Using the operation of an automobile as an example, if the master input device is a steering wheel and the operator desires to drive a car in a forward direction using one or more views, his first priority is likely to have a view straight out the windshield, as opposed to a view out the back window, out one of the side windows, or from a car in front of the car that he is operating. In such an example, the operator might prefer to have the forward windshield view as his primary display view—so a right turn on the steering wheel take him right as he observes his primary display, a left turn on the steering wheel manifests itself in his primary display as turn to the left, etc—instinctive driving or navigation. If the operator of the automobile is trying to park his car adjacent another car parked directly in front of him, it might be preferable to also have a view from a camera positioned, for example, upon the sidewalk aimed perpendicularly through the space between the two cars (one driven by the operator and one parked in front of the driven car)—so the operator can see the gap closing between his car and the car in front of him as he parks. While the driver might not prefer to have to completely operate his vehicle with the sidewalk perpendicular camera view as his sole visualization for navigation purposes, this view is helpful as a secondary view.
Referring back to FIG. 4, if an operator is attempting to navigate a steerable catheter to, for example, touch the catheter's distal tip upon a particular tissue location, a useful primary navigation view (410) comprises a three dimensional digital model of the pertinent tissue structures (414) through which the operator is navigating the catheter with the master input device (12), and a representation of the catheter distal tip location (416) as viewed along the longitudinal axis of the catheter near the distal tip. The depicted embodiment also illustrates a representation of a targeted tissue structure location (418) which may be desired in addition to the tissue digital model (414) information. A useful secondary view (412), displayed upon a different monitor, in a different window upon the same monitor, or within the same user interface window, for example, comprises an orthogonal view depicting the catheter tip representation (416), and also perhaps a catheter body representation (420), to facilitate the operator's driving of the catheter tip toward the desired targeted tissue location (418).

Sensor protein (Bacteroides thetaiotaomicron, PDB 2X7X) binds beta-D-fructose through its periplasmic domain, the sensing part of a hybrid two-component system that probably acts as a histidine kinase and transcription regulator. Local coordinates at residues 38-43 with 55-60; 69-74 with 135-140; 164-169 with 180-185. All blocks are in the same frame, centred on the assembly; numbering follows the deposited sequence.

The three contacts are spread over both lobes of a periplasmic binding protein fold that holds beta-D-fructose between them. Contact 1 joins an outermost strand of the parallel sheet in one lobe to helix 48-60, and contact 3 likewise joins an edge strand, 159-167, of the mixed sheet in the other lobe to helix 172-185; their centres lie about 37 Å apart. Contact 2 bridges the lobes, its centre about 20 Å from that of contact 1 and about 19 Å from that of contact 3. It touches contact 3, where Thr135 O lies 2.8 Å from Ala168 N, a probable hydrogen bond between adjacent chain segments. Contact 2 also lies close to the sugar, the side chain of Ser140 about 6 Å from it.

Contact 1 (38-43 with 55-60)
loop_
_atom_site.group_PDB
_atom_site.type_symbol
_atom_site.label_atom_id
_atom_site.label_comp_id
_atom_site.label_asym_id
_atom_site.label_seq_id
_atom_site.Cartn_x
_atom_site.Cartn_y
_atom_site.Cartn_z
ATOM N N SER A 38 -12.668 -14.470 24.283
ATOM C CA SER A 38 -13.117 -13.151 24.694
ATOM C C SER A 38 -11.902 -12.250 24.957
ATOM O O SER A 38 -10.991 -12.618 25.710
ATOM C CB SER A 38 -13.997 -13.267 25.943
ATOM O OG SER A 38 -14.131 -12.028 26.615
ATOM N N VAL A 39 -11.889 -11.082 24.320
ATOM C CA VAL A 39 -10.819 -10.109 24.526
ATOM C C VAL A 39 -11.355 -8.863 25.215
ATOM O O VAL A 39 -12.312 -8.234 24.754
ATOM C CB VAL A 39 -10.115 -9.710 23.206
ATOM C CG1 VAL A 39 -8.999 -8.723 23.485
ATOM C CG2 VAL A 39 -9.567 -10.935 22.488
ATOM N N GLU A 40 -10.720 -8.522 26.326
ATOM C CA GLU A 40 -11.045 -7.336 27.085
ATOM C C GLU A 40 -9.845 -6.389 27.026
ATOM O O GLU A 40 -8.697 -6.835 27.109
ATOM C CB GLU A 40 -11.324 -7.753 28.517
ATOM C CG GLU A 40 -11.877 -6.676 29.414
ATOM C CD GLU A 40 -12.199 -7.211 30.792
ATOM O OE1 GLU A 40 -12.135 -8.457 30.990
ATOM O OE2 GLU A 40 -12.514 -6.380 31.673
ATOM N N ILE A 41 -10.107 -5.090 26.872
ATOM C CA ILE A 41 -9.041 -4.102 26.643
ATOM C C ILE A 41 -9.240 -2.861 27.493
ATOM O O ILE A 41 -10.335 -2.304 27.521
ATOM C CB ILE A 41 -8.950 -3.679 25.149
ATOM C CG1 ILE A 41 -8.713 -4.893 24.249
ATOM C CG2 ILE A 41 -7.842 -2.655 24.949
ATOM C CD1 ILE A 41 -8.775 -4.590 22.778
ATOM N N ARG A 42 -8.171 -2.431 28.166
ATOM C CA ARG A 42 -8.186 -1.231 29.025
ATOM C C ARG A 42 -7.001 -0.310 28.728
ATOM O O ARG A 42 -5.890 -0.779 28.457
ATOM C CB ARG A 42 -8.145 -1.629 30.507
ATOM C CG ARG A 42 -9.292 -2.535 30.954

In one embodiment, subsequent to development and display of a digital model of pertinent tissue structures, an operator may select one primary and at least one secondary view to facilitate navigation of the instrumentation. In one embodiment, by selecting which view is a primary view, the user automatically toggles master input device (12) coordinate system to synchronize with the selected primary view. Referring again to FIG. 4, in such an embodiment with the leftmost depicted view (410) selected as the primary view, to navigate toward the targeted tissue site (418), the operator should manipulate the master input device (12) forward, to the right, and down. The right view will provide valued navigation information, but will not be as instinctive from a “driving” perspective.
To illustrate this non-instinctiveness, if in the depicted example the operator wishes to insert the catheter tip toward the targeted tissue site (418) watching only the rightmost view (412) without the master input device (12) coordinate system synchronized with such view, the operator would have to remember that pushing straight ahead on the master input device will make the distal tip representation (416) move to the right on the rightmost display (412). Should the operator decide to toggle the system to use the rightmost view (412) as the primary navigation view, the coordinate system of the master input device (12) is then synchronized with that of the rightmost view (412), enabling the operator to move the catheter tip (416) closer to the desired targeted tissue location (418) by manipulating the master input device (12) down and to the right.
It may be useful to present the operator with one or more views of various graphical objects in an overlaid format, to facilitate the user's comprehension of relative positioning of the various structures. For example, it maybe useful to overlay a real-time fluoroscopy image with digitally-generated “cartoon” representations of the predicted locations of various structures or images. Indeed, in one embodiment, a real-time or updated-as-acquired fluoroscopy image including a fluoroscopic representation of the location of an instrument may be overlaid with a real-time representation of where the computerized system expects the instrument to be relative to the surrounding anatomy.
In a related variation, updated images from other associated modalities, such as intracardiac echo ultrasound (“ICE”), may also be overlaid onto the display with the fluoro and instrument “cartoon” image, to provide the operator with an information-rich rendering on one display.